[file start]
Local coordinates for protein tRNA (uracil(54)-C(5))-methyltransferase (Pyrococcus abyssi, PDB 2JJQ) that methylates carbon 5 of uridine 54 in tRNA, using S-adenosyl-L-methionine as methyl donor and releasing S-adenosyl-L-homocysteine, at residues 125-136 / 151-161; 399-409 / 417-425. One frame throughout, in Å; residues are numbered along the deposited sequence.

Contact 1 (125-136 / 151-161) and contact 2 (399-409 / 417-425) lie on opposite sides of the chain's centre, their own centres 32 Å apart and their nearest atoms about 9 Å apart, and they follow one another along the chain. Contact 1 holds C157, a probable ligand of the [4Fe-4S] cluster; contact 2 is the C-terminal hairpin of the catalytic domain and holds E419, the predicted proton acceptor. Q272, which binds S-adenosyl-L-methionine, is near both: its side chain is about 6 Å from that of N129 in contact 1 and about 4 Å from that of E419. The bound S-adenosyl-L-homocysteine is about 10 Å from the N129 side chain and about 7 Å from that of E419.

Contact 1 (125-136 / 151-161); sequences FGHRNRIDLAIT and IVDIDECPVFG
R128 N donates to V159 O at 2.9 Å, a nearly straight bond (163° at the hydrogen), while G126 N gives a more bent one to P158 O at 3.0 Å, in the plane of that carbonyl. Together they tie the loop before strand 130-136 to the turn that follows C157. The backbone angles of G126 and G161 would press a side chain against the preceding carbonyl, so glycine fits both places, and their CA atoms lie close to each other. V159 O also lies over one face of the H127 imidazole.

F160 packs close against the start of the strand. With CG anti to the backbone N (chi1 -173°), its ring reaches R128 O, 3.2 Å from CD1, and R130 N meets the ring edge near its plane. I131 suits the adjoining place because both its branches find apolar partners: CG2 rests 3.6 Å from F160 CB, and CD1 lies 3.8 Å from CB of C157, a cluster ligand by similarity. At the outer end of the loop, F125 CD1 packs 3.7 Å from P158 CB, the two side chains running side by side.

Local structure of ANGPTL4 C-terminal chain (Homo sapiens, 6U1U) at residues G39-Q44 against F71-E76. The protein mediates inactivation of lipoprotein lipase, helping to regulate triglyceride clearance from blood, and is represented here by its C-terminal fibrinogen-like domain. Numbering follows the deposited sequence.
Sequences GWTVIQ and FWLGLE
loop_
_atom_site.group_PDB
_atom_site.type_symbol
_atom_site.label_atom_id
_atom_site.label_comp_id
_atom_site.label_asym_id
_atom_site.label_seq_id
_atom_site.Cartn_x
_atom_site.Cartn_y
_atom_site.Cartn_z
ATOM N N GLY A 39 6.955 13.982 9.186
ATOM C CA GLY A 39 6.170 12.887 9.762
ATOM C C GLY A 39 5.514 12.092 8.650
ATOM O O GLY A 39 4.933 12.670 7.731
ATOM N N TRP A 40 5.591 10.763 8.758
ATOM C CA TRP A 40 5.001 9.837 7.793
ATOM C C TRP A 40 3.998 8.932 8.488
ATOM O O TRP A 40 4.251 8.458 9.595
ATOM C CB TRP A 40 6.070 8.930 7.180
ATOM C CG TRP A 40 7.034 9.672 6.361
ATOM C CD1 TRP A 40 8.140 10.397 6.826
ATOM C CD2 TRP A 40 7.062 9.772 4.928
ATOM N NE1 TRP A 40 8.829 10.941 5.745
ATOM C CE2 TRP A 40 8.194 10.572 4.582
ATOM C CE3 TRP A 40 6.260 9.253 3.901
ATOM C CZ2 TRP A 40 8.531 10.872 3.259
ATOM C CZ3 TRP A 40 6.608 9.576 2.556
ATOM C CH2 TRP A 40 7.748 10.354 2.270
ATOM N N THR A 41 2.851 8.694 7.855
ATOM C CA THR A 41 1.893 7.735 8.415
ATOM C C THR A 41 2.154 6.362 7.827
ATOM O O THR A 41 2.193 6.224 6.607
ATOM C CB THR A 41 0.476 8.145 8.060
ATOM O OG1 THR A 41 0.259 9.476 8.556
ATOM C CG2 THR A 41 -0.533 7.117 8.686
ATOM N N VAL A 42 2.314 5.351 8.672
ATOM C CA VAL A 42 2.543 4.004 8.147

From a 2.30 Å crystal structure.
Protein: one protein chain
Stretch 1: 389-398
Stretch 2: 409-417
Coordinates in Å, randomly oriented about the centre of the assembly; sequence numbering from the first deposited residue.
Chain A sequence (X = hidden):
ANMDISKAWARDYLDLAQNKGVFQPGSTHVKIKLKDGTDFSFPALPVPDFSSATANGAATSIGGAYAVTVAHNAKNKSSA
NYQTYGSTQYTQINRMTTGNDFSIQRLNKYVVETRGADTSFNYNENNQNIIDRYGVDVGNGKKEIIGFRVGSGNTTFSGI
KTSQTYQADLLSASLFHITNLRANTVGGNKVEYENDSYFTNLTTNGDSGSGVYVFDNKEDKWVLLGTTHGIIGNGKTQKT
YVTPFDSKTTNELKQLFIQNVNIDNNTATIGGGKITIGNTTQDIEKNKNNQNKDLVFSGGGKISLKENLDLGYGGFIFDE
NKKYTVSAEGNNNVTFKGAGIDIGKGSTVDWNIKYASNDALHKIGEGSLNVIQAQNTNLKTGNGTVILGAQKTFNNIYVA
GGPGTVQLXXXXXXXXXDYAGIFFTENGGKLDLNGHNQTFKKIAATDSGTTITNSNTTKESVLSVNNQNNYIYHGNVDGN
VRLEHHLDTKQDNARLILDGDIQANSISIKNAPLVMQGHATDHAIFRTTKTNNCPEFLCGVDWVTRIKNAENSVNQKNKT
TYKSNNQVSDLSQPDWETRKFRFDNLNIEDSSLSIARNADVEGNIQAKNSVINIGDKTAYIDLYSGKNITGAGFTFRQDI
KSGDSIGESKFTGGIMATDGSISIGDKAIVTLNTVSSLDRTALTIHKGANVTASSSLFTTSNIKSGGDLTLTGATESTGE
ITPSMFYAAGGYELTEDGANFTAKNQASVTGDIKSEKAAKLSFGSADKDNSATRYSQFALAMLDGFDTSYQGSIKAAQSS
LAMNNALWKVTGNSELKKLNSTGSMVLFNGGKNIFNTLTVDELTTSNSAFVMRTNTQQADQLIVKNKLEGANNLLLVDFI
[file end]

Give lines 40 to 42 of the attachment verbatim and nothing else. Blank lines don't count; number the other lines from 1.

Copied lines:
ATOM C CB THR A 41 0.476 8.145 8.060
ATOM O OG1 THR A 41 0.259 9.476 8.556
ATOM C CG2 THR A 41 -0.533 7.117 8.686